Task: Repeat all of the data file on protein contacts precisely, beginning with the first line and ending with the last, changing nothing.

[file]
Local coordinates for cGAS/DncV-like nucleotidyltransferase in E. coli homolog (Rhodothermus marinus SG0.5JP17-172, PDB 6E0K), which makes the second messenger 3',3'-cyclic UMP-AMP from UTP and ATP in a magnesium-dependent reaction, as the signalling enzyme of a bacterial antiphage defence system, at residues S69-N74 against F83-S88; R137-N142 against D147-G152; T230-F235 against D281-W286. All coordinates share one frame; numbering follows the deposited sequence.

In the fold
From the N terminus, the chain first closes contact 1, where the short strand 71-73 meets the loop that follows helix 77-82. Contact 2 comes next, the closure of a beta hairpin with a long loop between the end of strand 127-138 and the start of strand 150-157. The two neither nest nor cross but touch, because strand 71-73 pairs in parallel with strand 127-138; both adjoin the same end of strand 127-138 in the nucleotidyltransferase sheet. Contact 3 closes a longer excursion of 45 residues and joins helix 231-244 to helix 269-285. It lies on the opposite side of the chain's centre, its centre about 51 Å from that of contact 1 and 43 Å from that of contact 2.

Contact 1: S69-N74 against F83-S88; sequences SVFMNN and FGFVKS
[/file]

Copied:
Local coordinates for cGAS/DncV-like nucleotidyltransferase in E. coli homolog (Rhodothermus marinus SG0.5JP17-172, PDB 6E0K), which makes the second messenger 3',3'-cyclic UMP-AMP from UTP and ATP in a magnesium-dependent reaction, as the signalling enzyme of a bacterial antiphage defence system, at residues S69-N74 against F83-S88; R137-N142 against D147-G152; T230-F235 against D281-W286. All coordinates share one frame; numbering follows the deposited sequence.

In the fold
From the N terminus, the chain first closes contact 1, where the short strand 71-73 meets the loop that follows helix 77-82. Contact 2 comes next, the closure of a beta hairpin with a long loop between the end of strand 127-138 and the start of strand 150-157. The two neither nest nor cross but touch, because strand 71-73 pairs in parallel with strand 127-138; both adjoin the same end of strand 127-138 in the nucleotidyltransferase sheet. Contact 3 closes a longer excursion of 45 residues and joins helix 231-244 to helix 269-285. It lies on the opposite side of the chain's centre, its centre about 51 Å from that of contact 1 and 43 Å from that of contact 2.

Contact 1: S69-N74 against F83-S88; sequences SVFMNN and FGFVKS